Phishing attempts on social media have more than doubled over the past year as scammers find new ways to trick people into providing personal and financial information.
During the first quarter of 2016, ploys to glean log-in credentials, credit card and other ID-worthy information soared 150 percent over the same period in 2015, according to Proofpoint, which provides social media security services to leading companies and nearly 225 million of their individual followers on Facebook, Twitter, LinkedIn, Google+, Instagram and Pinterest.
The current reigning ruses:
Impostor customer care: Cybercrooks create fake customer service accounts, via slight keyboard tweaks (say, an extra underscore or character), to intercept messages tweeted to banks, e-commerce or video game producers and phish for log-in and financial account information. “The consumer poses a question to a support site and within minutes receives a response (from an impostor account) providing a link to a solution, which, of course, is also a fake,” notes Devin Redmond, vice president of social media security and compliance at Proofpoint. “The customer not only expects the response, he or she welcomes it and has incentive to follow the link.” If you choose to use social media customer care, be sure to look for the “verified” logo in all communications.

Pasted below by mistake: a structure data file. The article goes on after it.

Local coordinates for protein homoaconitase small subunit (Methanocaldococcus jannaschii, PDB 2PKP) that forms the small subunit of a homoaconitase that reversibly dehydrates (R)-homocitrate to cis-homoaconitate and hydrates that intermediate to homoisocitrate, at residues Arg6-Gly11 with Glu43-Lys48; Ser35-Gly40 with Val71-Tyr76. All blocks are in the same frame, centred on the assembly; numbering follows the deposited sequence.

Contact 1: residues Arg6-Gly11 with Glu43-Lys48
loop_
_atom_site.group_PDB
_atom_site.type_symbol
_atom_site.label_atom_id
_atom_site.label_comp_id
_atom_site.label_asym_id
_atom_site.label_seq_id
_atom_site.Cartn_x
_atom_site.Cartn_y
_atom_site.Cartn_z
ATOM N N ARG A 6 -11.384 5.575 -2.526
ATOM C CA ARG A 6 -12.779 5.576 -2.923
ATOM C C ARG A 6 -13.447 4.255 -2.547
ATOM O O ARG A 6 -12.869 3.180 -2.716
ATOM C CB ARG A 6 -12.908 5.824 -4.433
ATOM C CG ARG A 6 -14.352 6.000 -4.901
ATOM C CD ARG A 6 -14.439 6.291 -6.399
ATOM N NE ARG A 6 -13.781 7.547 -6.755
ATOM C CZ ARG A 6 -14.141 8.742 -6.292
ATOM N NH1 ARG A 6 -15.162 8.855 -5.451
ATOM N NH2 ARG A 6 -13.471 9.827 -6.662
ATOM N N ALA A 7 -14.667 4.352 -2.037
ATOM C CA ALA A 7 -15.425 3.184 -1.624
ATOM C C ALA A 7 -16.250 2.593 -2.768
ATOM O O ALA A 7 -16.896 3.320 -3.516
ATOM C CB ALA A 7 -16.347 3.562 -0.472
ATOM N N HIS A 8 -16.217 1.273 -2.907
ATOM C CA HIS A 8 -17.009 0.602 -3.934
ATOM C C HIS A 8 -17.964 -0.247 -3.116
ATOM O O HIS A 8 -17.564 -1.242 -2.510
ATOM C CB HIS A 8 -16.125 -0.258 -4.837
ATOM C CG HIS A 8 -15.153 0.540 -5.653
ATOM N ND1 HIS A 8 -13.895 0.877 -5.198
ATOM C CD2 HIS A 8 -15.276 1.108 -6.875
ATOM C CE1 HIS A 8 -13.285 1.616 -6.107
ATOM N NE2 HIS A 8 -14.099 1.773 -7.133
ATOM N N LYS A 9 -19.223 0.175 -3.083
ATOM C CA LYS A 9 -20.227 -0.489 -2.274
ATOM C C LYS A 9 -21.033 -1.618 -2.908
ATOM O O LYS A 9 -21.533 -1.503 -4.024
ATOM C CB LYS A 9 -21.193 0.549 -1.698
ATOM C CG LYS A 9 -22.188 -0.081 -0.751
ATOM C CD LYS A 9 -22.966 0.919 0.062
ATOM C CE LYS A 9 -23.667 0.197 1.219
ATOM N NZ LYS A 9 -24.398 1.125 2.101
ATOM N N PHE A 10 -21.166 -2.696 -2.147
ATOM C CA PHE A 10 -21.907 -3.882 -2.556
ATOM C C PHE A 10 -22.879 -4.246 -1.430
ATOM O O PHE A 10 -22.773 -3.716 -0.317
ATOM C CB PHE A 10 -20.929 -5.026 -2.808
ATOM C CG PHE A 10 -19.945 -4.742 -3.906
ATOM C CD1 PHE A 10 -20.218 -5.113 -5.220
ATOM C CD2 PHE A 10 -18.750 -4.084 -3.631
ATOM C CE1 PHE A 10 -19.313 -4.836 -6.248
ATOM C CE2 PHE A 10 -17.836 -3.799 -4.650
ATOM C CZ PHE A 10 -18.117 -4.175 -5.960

Live-stream lures: The bait is phony comments and promises of live video streams of popular events, such as a big football game or boxing match available only in certain markets or on pay-per-view. The hook? Links that lead to scammer-run websites, where there’s no sneak peek, only an attempt to get personal and credit card details, often under the guise of a fake free trial.
Fake freebies and discounts: Con artists set up legitimate-looking social media accounts that claim to offer free or dirt-cheap products and services. It’s easy pickings for swindlers to collect names, addresses, phone numbers, emails and other information that they can use for identity theft or to sell on the black market, along with credit cards “required” for shipping and handling charges.
Contest cons and survey swindles: In this oldie but goodie, fraudsters post promises of a prize for completing a survey, but the goal is to mine personal information. Crooks’ posts and links appear authentic with URL shorteners.
Gossip gotchas: Search terms of celebrity names, coupled with terms such as “video” and “picture,” have long been among the internet’s most typed — and most dangerous for malware. The latest celeb-centric scheme: links that promise illicit videos of Hollywood elite, sports superstars and other household names. Along with malware, many phish for credit card info.
For information about other scams, sign up for the AARP Fraud Watch Network. You’ll receive free email alerts with tips and resources to help you spot and avoid identity theft and fraud, and gain access to a network of experts, law enforcement and people in your community who will keep you up to date on the latest scams in your area. Visit www.aarp.org/fraudwatchnetwork +